topic
Occupy Wall Street

Introduced: October 17 2011

Since last spring, demonstrations have spread around the world. Now the U.S. has one of its own. What’s it all about and how does it resonate with you?

 

First came Arab Spring and then protests in London and Greece. America's homegrown movement -- Occupy Wall Street -- has branches all across the nation.  It's a sort of big umbrella of a protest that covers a lot of issues. Just a quick look at the issues protestors articulate comes up with a list like this: big bank bailout, economic inequality, “We’re the 99%,” “We got sold out, the banks got bailed out,” partisan paralysis, corporate greed, capitalism itself, poverty and austerity plans, cozy relationship between politicians and Wall Street, and in Tokyo – “No More Nukes” and “Free Tibet.”

 

Do these demonstrations serve a useful purpose? If so, what? Do they have anything in common with the civil rights demonstrations or anti-war protests of the past – or are they a different breed? Among all the “causes” associated with the demonstrations, is there ONE that makes particular sense to you?” Even if you don’t agree with the method, is there a message your support?

 

Photo: The remains of Occupy Washington, D.C. (March 2012)

 

Dialogue on Occupy Wall Street
091:

Occupy Wallstreet: maybe there are some focused and principled people there, but they are overshadowed by hippocrits (hate capitalism; where's my IPad, my free education, my patent for inventing dumb tee shirt slogans; more money from the capitalists???). A good thought that I read somewhere: When one-half the people think they do not have to work because the other-half will take care of them and, when the other-half thinks it does no good to work because someone else is going to get what they work for, that is the beginning of the end of any nation.

161:

I don’t think it’s surprising that the Occupy Wall Street movement has run its course and now the remaining demonstrators may be finding out that protest movements – like wars – are easier to start than to finish. As I write this, they have removed the people in New York, hosed down the area and will not allow them to sleep there again. The legal basis for this is violations to the noise and sanitation codes. What did they accomplish? Awareness, perhaps.

313:

Did they make their point? I agree with Joel Connelly who wrote in SeattlePI.com that OWS made Middle America pay attention to the “real issue of wealth disparity and Wall Street greed” but now it’s time to make sure that message doesn’t get undermined by “a small, noisy minority of “anarchists, show-offs, and those just mad at the world.”

081:

To be honest I haven't been following any of "it" very closely lately. It's overload. Too many candidates, too many huge swings in the market and too much rhetoric that is ridiculous! The Occupy Wall Street protesters, in my opinion, are somewhat symbolic of what is going on in our country. No real leader from either party, no concrete objectives or plans that don't sound like any thing other than politics as usual. Nothing happens without money. Lots of it. Without a large influx of funds (and that won't happen if a credible leader doesn't emerge) the Wall Street protesters will be gone or drastically reduced in numbers with the approaching winter. In general though, I do feel a little more optimistic. I think the people in this country are going to demand change - whether its a group like the Wall Street protesters or another group, and probably many others. It wouldn't surprise me if we had riots etc. on the scale of the sixties. This election is one of the most important elections we have had in decades ( I will start paying attention again as the field narrows) but now I feel that little will be solved with one election. There will be more pain, more protests and who knows what - but this country needs big changes and I pray a leader emerges.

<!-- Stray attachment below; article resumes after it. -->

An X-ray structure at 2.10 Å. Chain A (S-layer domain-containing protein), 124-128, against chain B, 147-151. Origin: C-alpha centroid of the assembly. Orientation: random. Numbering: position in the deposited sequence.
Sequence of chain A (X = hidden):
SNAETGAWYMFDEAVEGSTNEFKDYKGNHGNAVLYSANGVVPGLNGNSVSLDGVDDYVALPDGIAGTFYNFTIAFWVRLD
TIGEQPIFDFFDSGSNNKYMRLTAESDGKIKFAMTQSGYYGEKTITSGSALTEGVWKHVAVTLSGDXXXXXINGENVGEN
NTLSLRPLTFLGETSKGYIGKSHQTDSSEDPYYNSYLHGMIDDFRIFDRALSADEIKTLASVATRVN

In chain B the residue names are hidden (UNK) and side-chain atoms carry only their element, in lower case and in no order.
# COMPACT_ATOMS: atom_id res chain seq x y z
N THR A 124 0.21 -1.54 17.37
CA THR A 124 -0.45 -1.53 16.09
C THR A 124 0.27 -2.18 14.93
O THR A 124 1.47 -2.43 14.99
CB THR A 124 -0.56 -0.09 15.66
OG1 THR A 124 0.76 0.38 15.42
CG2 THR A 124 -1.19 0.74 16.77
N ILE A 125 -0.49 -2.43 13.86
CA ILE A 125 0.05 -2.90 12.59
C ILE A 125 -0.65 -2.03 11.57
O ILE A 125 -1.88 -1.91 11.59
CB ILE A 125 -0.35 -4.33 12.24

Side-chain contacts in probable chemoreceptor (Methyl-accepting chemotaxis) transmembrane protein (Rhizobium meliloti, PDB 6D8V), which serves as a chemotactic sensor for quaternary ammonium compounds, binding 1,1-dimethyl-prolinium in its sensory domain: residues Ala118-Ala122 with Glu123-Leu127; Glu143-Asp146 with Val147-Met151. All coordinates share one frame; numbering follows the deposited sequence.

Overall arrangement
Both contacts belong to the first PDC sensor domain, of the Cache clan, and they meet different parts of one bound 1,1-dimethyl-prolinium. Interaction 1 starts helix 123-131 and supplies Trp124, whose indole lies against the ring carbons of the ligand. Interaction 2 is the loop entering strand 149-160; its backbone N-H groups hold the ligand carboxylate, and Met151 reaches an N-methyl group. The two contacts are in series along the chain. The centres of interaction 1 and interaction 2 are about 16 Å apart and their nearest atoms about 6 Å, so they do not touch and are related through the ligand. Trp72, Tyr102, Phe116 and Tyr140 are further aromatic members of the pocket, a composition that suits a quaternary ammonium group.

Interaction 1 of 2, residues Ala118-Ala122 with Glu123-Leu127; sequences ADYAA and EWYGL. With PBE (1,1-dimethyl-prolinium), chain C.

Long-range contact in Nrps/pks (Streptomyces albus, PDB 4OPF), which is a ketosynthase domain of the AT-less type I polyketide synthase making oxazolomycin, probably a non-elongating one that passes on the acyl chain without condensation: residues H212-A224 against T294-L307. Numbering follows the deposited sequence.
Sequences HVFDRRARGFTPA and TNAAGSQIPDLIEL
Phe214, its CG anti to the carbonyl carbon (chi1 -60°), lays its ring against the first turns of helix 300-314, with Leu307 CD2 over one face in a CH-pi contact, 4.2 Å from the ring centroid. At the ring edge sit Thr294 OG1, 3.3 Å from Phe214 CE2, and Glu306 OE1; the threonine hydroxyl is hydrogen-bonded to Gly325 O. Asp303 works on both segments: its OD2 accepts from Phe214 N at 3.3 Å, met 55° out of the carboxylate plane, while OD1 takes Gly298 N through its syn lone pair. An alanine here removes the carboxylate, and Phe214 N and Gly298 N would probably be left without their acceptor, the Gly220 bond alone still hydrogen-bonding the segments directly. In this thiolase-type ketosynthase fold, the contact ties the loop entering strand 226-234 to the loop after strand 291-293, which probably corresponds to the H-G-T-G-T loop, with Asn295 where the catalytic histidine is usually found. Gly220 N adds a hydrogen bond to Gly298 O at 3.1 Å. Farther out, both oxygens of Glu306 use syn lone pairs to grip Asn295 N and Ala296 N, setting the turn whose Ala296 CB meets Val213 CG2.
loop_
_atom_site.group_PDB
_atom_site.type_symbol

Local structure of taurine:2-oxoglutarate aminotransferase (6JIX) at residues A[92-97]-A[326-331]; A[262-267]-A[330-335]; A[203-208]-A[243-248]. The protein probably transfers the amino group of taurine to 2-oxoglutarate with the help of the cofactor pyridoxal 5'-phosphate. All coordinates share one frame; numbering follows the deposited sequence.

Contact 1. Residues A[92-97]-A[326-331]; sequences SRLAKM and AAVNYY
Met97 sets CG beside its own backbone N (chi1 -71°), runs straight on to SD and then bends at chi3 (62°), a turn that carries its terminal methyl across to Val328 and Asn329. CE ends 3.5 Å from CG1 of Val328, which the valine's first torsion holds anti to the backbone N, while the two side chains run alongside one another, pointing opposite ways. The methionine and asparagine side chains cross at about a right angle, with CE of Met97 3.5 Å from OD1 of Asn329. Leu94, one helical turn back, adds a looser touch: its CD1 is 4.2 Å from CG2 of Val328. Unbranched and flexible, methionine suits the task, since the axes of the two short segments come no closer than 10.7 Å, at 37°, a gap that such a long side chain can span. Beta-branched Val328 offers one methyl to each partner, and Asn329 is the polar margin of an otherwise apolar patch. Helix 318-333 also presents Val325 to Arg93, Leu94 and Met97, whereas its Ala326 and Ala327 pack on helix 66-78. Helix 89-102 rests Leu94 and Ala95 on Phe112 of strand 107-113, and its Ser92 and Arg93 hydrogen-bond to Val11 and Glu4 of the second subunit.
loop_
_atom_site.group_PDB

136:

I agree with those who said that protesting against capitalism – not the specific excesses of some business and financial people, but against the whole system makes me nervous. I saw an interview in Newsweek with the CEO of PepsiCo who said, “Here’s the problem (about Occupy Wall Street protestors). They are protesting capitalism. To me, capitalism is a source of job creation, it’s a source of innovation, it’s what keeps the engines of democracy going. It’s wrong to paint with a negative broad brush on capitalism.” I started reading the article because I saw it was about Occupy Wall Street but kept reading because the CEO is a woman and she is taking PepsiCo in a different direction – toward healthier foods and into a lot of projects that other people call “do-gooder” efforts. One of the examples is a recycling program that’s connected to job training for disabled veterans. She says, “What they might be protesting is the part of capitalism that went awry. We’re doing the right thing and it’s creating jobs.”